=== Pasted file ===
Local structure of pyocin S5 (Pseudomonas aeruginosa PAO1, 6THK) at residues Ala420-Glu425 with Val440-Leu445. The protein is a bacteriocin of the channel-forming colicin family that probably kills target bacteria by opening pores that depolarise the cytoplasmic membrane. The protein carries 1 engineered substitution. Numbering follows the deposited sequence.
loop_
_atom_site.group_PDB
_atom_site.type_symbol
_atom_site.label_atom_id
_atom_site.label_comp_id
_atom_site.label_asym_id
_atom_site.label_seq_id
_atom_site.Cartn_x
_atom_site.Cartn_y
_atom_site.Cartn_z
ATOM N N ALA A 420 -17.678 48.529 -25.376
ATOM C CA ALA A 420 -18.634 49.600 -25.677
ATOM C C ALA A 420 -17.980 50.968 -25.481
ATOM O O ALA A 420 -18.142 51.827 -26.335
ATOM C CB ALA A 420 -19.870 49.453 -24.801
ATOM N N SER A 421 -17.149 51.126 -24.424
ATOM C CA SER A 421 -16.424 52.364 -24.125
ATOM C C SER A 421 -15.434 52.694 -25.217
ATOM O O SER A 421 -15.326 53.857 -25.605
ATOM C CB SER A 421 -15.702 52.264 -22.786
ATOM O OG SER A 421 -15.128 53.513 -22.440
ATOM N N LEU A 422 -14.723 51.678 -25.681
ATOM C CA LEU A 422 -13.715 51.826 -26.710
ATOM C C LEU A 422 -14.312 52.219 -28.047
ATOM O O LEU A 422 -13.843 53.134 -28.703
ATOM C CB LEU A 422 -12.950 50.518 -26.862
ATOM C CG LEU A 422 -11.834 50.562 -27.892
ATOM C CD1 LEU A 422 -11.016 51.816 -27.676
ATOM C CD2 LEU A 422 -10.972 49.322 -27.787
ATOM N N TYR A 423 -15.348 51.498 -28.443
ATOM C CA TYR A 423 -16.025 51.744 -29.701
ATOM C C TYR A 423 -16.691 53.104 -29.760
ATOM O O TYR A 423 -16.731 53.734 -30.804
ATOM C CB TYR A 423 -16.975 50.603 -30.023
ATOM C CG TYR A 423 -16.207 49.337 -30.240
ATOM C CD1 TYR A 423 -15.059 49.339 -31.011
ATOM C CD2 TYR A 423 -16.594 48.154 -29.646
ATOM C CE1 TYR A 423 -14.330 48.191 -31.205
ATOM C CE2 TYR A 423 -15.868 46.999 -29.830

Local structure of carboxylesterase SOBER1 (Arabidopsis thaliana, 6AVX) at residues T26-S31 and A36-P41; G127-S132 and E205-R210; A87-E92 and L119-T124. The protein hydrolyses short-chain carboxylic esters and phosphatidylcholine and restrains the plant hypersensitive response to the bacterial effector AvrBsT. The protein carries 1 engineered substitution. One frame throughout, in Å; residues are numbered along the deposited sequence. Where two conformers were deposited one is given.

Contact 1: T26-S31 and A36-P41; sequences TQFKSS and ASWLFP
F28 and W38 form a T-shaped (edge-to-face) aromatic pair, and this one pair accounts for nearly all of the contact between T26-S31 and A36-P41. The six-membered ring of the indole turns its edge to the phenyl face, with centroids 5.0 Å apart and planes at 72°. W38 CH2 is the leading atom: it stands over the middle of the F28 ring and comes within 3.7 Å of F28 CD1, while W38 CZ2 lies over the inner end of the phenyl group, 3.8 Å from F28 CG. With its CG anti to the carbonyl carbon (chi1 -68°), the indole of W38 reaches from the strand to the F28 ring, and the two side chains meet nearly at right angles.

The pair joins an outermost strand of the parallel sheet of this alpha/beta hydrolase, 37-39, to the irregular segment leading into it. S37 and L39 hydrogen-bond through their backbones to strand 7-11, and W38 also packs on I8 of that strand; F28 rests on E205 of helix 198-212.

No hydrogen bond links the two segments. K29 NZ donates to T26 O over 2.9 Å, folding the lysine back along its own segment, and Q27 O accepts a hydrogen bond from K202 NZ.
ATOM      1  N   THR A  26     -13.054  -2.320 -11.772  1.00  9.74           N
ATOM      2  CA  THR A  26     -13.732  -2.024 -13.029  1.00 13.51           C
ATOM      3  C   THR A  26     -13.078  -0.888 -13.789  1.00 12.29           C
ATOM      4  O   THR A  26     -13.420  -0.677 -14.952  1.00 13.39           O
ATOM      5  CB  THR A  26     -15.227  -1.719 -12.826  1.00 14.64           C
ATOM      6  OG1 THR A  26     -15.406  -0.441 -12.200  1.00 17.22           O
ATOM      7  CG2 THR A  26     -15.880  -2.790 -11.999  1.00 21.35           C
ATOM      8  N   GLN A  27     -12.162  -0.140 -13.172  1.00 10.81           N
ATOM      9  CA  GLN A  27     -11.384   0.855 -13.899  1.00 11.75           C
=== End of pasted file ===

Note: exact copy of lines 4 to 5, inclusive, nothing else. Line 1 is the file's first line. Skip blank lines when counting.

_atom_site.type_symbol
_atom_site.label_atom_id